Since 1970 Congress has steadily increased the types of criminal offenses for which criminal forfeiture is a sanction. Unlike civil forfeiture, criminal forfeiture is justified as a criminal punishment; it is imposed in a criminal in personam proceeding directed against an individual for his alleged misconduct, not in an in rem proceeding directed against an inanimate object through legal fiction. Accordingly, a defendant in a criminal forfeiture prosecution is entitled to all the procedural protections associated with the criminal process.(29) Moreover, criminal forfeiture law is not premised on a taint theory but on a punitive theory whereby forfeiture serves the important penal interests associated with the criminal process.(30) As the U.S. Court of Appeals for the Fifth Circuit observed in upholding a substantial criminal forfeiture, “property forfeited under RICO need not be ‘guilty’.”(31) Rather, the scope of criminal forfeiture is measured by the penal objectives intended by the legislature. With RICO, for example, courts have readily applied RICO’s broad forfeiture language to forfeit legitimately acquired assets to further the purgative goals that Congress designed for RICO forfeitures–to eliminate the economic influence of racketeers over legitimate businesses.(32)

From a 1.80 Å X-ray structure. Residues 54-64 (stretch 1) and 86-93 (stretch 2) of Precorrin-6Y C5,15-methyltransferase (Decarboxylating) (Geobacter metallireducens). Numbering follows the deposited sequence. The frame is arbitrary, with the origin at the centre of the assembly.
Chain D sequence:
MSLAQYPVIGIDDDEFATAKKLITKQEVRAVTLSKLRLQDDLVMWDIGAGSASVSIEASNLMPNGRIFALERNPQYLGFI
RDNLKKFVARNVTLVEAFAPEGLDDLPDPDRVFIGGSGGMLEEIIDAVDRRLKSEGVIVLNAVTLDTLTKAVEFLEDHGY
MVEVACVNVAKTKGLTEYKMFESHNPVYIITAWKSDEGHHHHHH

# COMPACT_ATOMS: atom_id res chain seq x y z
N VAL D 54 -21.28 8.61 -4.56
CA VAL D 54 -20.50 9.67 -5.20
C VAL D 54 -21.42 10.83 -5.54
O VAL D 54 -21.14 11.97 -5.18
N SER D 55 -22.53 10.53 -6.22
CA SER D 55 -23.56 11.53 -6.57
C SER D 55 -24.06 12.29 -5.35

Thus, in many respects, criminal forfeiture is broader in scope than civil forfeiture, as law enforcement can reach “untainted” assets–that is, assets that were legitimately acquired or lawfully used. Some courts have entertained Eighth Amendment challenges–challenges invoking the amendment’s protections against excessive fines and disproportionate punishments–to such broad criminal forfeitures.(33) And some have observed that Eighth Amendment concerns are most acute when the government seeks to forfeit such untainted assets under a purgative rationale such as that found in RICO.(34) The unstated premise of such constitutional analysis is that criminal forfeiture has a punitive intent and purpose, one that is subject to the restrictions of the Eighth Amendment. By contrast, several federal opinions have concluded that Eighth Amendment proportionality protections simply do not apply to civil forfeitures in that they are civil, not criminal and theoretically are not punitive.(35)